TO SOME PEOPLE, Thomas A. Drake is a villain, a man who broke his pledge to protect national security secrets. To others, he is a whistleblower and a hero.
Most, however, would not confuse him for a spy.
Yet Mr. Drake will go on trial in a Maryland federal court this month on multiple counts of violating the Espionage Act, a broad and vague World War I-era law meant to punish those who turn over national security information to the enemy. He could face decades behind bars.
Mr. Drake, a former employee of the National Security Agency, did not hand information to al-Qaeda. His alleged crime: communicating with a Baltimore Sun reporter about an NSA surveillance program that he believed had been grossly mismanaged and was wasting billions of taxpayer dollars. His defenders say that he tried to alert NSA higher-ups about the programs’ failings; he and other NSA employees also filed a complaint with the Defense Department inspector general. He turned to the press after these official avenues proved unfruitful. Mr. Drake has acknowledged the correspondence with the reporter but contends that he avoided divulging classified information.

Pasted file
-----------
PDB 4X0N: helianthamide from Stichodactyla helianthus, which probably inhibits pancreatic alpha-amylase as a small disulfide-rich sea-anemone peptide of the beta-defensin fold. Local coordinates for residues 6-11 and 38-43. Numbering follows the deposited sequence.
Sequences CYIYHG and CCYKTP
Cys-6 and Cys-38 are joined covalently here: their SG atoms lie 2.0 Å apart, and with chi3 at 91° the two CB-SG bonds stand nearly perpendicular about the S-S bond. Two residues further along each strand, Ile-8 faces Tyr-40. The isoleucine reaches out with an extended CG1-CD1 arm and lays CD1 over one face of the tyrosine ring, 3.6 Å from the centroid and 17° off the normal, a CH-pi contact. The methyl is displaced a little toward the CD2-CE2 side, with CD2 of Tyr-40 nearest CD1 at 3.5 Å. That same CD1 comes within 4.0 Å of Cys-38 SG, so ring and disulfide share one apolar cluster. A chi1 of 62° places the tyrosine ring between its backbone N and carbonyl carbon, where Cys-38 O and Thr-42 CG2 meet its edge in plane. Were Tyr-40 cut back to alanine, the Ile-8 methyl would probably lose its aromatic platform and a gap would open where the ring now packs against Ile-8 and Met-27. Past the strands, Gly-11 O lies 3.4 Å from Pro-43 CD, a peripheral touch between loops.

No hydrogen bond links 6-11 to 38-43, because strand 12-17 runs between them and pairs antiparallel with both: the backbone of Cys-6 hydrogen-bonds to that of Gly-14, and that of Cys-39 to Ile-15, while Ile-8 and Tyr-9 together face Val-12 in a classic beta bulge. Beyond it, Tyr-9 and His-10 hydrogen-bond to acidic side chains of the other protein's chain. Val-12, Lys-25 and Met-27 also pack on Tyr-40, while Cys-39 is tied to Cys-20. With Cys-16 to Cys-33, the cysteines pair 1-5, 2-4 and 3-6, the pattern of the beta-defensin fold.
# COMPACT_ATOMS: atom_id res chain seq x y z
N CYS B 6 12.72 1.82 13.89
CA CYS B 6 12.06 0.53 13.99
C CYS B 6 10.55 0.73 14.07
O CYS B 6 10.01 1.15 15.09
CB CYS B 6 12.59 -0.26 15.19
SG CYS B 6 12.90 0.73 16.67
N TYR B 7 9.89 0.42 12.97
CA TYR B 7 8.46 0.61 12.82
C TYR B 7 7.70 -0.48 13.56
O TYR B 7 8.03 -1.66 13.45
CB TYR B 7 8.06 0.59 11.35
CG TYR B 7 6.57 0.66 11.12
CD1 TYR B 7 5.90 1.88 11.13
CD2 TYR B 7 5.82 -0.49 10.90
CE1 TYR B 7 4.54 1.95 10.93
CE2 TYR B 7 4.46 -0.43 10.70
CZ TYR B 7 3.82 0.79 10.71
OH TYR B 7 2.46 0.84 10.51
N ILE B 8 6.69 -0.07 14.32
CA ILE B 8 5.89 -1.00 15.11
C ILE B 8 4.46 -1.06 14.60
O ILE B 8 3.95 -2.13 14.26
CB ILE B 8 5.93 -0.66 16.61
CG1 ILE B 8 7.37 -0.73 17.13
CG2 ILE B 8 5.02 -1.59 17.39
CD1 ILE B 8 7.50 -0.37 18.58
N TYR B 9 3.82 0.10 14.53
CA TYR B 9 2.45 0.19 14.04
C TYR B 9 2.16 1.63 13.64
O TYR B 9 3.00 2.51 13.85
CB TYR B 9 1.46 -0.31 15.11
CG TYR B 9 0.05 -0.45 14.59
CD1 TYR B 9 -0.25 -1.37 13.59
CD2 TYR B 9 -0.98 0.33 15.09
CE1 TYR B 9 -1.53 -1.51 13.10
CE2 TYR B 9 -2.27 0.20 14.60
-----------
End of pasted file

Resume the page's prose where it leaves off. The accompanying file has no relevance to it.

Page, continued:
The Post is not a disinterested party. The newspaper maintains an interest in obtaining information that sheds light on the inner workings of government, including its national security apparatus. But this page also recognizes the federal government’s right to take action against officials who breach confidentiality agreements, especially those that touch on national security.
The question here is whether the indictment and proposed punishment are proportionate to the alleged infraction. At times, revocation of security clearances may be the most appropriate action; dismissal and prosecution may be called for when more serious violations are confirmed.
Mr. Drake’s prosecution smacks of overkill and could scare others with legitimate concerns about government programs from coming forward. For example, the Justice Department charged Mr. Drake under a section of the Espionage Act that deals with “retention of classified information” and carries a possible 10-year sentence. Mr. Drake was indicted on five such counts in April 2010. Yet there are other statutes that deal with the mishandling or improper retention of classified information that do not involve espionage charges. These provisions seem to more accurately reflect the acts that Mr. Drake is accused of; they also carry far shorter sentences.